Google tried to claim the documents were legally privileged.
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  • A judge ordered Google to unseal dozens of documents related to its secret anti-union drive.
  • The tech giant reportedly asked labour relations firm IRI Consulting to help it tackle pro-union sentiment.
  • A small number of Google employees formed a union this year, which the company has not recognised.
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A National Labor Relations Board (NLRB) judge has ordered Google to produce dozens of documents related to its secret internal anti-union drive "Project Vivian."

The order was made as part of an ongoing NLRB hearing related to the "Thanksgiving Four", a group of Google employees who claimed the company fired them illegally over their internal organising activities.

A few hundred employees eventually launched a company-wide union at the start of 2021, but the group accounts for just a slither of Google's tens of thousands of employees, and has not been officially recognised by the company. 

Now Google has been ordered to unseal more than 70 documents related to its communications with IRI Consultants, a "labour relations" firm that advised the company on how best to tackle pro-union sentiment within its ranks. 

The tech giant's internal anti-union documents contain "campaign materials prepared for distribution to employees, training materials for staff on how to campaign against unionisation among persons they manage... and updates on how the campaign is being viewed among employees and/or in various reports."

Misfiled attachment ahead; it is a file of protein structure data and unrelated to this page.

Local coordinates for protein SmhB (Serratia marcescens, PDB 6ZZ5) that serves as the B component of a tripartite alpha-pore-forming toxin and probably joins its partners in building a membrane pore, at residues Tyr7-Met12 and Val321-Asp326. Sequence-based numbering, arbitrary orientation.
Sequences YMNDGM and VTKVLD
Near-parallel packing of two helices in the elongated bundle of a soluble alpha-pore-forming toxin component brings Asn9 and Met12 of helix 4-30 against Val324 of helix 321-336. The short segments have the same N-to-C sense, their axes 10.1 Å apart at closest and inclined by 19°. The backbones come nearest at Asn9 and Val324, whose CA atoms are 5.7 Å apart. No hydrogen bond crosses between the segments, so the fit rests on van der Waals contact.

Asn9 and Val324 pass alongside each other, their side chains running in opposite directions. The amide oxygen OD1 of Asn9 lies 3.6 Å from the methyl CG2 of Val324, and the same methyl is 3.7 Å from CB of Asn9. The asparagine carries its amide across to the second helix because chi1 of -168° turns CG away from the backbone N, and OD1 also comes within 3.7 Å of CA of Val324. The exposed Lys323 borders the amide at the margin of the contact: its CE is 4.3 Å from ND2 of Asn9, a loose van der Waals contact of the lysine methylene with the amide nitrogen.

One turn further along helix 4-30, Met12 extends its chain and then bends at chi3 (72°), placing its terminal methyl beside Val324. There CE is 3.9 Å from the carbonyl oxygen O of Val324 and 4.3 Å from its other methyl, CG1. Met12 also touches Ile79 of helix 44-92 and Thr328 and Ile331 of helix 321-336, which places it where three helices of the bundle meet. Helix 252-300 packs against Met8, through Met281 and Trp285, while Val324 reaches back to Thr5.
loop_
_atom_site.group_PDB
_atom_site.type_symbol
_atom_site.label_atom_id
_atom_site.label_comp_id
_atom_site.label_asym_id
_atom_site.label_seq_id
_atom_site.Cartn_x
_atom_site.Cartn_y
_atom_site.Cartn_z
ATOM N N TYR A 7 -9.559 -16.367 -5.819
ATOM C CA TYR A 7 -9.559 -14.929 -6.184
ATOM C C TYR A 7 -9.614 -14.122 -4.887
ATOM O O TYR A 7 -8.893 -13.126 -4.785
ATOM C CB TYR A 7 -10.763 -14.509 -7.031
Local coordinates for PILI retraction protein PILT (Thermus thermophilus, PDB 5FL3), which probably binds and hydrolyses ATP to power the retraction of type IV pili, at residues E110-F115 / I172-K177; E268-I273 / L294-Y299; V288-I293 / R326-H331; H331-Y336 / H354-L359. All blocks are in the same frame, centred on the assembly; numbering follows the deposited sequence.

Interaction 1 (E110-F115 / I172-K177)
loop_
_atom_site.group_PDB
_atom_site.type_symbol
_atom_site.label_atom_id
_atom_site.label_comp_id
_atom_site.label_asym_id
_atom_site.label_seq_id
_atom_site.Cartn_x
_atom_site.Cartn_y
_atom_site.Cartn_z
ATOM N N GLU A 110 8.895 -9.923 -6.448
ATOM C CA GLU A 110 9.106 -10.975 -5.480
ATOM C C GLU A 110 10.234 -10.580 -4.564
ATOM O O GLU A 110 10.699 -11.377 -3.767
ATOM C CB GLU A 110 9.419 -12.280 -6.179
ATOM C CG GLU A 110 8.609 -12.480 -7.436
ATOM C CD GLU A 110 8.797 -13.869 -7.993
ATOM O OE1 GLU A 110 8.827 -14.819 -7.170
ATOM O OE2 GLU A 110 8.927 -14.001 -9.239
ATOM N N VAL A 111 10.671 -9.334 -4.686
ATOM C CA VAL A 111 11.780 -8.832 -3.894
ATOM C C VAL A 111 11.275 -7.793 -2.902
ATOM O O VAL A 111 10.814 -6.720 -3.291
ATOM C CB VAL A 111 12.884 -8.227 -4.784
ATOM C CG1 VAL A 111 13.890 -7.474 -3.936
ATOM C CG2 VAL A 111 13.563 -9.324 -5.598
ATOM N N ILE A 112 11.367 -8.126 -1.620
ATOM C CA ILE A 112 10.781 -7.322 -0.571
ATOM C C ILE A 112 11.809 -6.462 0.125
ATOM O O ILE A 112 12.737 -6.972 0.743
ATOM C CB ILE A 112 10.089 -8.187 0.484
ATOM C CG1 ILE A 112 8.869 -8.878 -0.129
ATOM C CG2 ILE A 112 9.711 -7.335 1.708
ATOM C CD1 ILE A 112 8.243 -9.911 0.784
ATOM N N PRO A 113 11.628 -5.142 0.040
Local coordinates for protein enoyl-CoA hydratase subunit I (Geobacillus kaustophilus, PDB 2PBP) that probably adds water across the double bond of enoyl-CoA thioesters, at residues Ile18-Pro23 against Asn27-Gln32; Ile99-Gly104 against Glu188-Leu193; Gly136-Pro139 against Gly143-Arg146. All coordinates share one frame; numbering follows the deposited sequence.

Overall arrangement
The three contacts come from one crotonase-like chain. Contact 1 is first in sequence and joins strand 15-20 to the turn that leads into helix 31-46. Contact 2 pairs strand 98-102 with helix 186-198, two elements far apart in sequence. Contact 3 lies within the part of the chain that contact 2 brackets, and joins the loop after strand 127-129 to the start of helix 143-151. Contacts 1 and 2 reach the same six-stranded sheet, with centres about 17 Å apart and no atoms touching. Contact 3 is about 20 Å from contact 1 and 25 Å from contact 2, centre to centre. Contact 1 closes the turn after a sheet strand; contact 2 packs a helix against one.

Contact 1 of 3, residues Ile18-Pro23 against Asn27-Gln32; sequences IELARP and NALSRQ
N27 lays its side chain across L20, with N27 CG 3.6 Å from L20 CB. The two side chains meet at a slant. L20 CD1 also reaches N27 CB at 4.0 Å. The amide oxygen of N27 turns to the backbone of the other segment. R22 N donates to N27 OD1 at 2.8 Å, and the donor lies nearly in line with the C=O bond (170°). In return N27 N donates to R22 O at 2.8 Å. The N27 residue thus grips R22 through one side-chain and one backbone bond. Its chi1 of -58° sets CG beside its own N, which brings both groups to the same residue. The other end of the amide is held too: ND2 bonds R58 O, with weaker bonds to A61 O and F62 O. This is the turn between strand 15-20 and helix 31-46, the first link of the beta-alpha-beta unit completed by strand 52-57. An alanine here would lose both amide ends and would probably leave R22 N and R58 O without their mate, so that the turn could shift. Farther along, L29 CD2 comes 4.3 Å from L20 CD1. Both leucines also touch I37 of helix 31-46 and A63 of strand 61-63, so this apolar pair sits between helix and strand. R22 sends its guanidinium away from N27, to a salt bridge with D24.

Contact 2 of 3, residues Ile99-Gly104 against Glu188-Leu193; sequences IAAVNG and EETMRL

Google sought to withhold the documents from the court, claiming they represented confidential communications between the company and its lawyers, and were therefore legally privileged.

However, a special master appointed by the NLRB disputed this, finding that 71 relevant documents were not protected from disclosure.

"Many of these documents are, or involve the development of, campaign materials in which IRI provides antiunion messaging and message amplification strategies and training tailored to [Google's] workforce and the news and social media environment," wrote NLRB judge Paul Boas. "Such campaign communications are generally not protected by the attorney-client privilege."

A Google spokesperson said: "Like most companies, we engage dozens of outside consultants and law firms to provide us with advice on a wide range of topics, including employer obligations and employee engagement.

"This included IRI Consultants for a short period. We disagree with the special master's ruling which mischaracterises various legally privileged materials and are reviewing our options."

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